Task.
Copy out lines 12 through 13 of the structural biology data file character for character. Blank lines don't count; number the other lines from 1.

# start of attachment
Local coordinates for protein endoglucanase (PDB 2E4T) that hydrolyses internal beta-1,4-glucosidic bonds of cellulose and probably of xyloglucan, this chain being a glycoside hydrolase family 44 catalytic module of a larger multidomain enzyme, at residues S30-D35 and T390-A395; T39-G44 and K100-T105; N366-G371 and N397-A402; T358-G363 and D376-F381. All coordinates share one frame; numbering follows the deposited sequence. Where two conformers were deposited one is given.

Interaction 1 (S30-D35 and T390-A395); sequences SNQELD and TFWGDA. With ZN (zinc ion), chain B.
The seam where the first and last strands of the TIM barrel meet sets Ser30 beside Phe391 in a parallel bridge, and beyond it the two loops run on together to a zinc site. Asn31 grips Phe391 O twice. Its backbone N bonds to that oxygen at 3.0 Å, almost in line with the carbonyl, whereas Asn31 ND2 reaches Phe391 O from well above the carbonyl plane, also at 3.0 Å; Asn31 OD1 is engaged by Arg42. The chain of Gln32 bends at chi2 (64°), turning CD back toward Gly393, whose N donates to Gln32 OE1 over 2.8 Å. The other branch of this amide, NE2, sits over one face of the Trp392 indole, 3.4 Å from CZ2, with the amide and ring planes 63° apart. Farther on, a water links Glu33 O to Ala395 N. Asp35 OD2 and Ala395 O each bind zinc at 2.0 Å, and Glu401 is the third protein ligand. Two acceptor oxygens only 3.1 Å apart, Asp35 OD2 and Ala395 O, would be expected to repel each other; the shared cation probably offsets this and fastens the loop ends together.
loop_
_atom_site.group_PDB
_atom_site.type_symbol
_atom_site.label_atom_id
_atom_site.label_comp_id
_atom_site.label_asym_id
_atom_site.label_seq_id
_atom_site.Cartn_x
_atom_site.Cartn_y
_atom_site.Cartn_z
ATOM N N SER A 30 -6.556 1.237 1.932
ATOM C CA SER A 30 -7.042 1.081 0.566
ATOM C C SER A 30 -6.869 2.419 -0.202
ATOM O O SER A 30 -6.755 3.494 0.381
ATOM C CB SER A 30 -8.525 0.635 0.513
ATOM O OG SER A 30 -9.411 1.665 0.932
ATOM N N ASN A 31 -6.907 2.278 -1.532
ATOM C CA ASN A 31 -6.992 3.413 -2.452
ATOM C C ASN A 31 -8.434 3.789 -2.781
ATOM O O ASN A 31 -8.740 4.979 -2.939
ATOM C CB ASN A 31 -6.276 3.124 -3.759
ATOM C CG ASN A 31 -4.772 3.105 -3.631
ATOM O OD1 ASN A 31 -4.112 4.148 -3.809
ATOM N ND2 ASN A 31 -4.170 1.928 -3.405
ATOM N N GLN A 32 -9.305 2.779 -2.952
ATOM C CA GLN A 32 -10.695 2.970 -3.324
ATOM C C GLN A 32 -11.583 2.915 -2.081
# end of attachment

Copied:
_atom_site.Cartn_y
_atom_site.Cartn_z